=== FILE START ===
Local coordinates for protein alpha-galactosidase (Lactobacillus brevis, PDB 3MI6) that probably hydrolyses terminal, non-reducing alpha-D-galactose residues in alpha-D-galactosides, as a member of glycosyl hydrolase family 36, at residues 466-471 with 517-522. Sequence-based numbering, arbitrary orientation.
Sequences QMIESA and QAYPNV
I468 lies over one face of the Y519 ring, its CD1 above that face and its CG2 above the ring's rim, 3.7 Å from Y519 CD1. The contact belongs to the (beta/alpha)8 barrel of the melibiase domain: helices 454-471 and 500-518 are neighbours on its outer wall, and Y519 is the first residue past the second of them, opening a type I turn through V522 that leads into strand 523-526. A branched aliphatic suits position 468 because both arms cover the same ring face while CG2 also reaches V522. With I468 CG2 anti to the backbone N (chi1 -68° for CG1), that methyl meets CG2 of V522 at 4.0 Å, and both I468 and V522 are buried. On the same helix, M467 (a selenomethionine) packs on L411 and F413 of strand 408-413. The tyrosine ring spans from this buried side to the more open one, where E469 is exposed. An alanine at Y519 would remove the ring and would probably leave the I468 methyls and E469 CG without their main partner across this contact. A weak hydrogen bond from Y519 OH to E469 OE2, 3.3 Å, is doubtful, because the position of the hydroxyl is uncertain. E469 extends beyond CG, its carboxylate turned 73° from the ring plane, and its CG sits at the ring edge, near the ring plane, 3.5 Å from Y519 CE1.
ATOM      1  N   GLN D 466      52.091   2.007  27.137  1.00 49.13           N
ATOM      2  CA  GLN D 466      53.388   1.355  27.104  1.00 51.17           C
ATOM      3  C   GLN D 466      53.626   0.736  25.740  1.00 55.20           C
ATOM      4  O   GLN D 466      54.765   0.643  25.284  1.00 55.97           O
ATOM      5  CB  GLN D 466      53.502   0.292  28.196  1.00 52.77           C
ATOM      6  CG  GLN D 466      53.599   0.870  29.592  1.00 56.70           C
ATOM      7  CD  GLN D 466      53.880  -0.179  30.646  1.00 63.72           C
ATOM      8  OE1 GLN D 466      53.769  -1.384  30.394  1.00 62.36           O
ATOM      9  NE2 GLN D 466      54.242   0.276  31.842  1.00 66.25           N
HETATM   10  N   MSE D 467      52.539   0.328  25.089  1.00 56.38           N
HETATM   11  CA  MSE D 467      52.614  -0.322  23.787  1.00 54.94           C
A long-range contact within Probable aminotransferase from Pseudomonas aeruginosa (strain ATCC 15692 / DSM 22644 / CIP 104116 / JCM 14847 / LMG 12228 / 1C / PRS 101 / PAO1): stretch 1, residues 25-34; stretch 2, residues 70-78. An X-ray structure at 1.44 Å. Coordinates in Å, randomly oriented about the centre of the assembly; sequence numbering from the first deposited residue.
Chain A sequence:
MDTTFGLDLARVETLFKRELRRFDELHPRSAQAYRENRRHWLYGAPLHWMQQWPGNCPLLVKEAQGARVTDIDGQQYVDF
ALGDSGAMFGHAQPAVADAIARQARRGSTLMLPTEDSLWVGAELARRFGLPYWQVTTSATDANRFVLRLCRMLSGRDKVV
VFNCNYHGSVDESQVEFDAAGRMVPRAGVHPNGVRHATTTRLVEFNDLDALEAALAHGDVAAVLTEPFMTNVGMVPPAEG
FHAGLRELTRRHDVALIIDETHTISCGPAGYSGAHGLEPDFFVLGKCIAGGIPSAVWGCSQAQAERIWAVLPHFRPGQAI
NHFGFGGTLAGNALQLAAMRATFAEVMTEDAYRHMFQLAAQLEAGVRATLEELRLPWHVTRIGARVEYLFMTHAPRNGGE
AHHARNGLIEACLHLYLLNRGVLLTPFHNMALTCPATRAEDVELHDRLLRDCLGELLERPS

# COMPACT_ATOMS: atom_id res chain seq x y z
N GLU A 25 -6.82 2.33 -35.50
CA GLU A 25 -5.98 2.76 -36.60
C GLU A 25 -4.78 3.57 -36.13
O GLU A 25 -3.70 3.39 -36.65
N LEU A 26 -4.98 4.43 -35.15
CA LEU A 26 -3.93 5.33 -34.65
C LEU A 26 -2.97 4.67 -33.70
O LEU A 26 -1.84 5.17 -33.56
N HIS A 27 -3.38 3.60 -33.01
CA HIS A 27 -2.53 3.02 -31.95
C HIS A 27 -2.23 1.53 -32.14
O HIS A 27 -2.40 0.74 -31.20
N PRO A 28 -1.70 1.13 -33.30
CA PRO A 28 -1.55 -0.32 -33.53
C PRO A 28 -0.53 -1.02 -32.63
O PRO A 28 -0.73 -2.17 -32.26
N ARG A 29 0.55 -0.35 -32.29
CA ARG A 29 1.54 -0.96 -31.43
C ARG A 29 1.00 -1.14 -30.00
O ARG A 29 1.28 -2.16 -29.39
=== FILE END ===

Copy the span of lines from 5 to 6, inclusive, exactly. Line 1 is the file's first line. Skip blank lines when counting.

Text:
ATOM      2  CA  GLN D 466      53.388   1.355  27.104  1.00 51.17           C
ATOM      3  C   GLN D 466      53.626   0.736  25.740  1.00 55.20           C